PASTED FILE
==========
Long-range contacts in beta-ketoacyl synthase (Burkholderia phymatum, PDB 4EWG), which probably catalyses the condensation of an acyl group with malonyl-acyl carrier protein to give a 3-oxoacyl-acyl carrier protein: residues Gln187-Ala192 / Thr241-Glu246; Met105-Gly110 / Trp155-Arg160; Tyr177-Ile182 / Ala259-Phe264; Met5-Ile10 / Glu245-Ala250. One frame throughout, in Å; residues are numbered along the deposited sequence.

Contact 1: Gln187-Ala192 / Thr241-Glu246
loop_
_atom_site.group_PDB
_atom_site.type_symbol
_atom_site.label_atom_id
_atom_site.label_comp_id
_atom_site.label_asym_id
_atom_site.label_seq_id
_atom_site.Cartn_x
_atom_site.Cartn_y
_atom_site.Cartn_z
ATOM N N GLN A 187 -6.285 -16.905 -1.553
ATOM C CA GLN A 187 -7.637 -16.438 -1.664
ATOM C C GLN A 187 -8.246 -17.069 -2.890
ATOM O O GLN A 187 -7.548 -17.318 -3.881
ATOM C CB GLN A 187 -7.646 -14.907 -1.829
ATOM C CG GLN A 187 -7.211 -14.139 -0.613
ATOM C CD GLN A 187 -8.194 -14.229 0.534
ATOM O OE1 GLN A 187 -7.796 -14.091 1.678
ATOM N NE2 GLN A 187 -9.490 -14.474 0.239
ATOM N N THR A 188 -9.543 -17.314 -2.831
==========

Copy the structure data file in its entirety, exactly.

Long-range contacts in beta-ketoacyl synthase (Burkholderia phymatum, PDB 4EWG), which probably catalyses the condensation of an acyl group with malonyl-acyl carrier protein to give a 3-oxoacyl-acyl carrier protein: residues Gln187-Ala192 / Thr241-Glu246; Met105-Gly110 / Trp155-Arg160; Tyr177-Ile182 / Ala259-Phe264; Met5-Ile10 / Glu245-Ala250. One frame throughout, in Å; residues are numbered along the deposited sequence.

Contact 1: Gln187-Ala192 / Thr241-Glu246
loop_
_atom_site.group_PDB
_atom_site.type_symbol
_atom_site.label_atom_id
_atom_site.label_comp_id
_atom_site.label_asym_id
_atom_site.label_seq_id
_atom_site.Cartn_x
_atom_site.Cartn_y
_atom_site.Cartn_z
ATOM N N GLN A 187 -6.285 -16.905 -1.553
ATOM C CA GLN A 187 -7.637 -16.438 -1.664
ATOM C C GLN A 187 -8.246 -17.069 -2.890
ATOM O O GLN A 187 -7.548 -17.318 -3.881
ATOM C CB GLN A 187 -7.646 -14.907 -1.829
ATOM C CG GLN A 187 -7.211 -14.139 -0.613
ATOM C CD GLN A 187 -8.194 -14.229 0.534
ATOM O OE1 GLN A 187 -7.796 -14.091 1.678
ATOM N NE2 GLN A 187 -9.490 -14.474 0.239
ATOM N N THR A 188 -9.543 -17.314 -2.831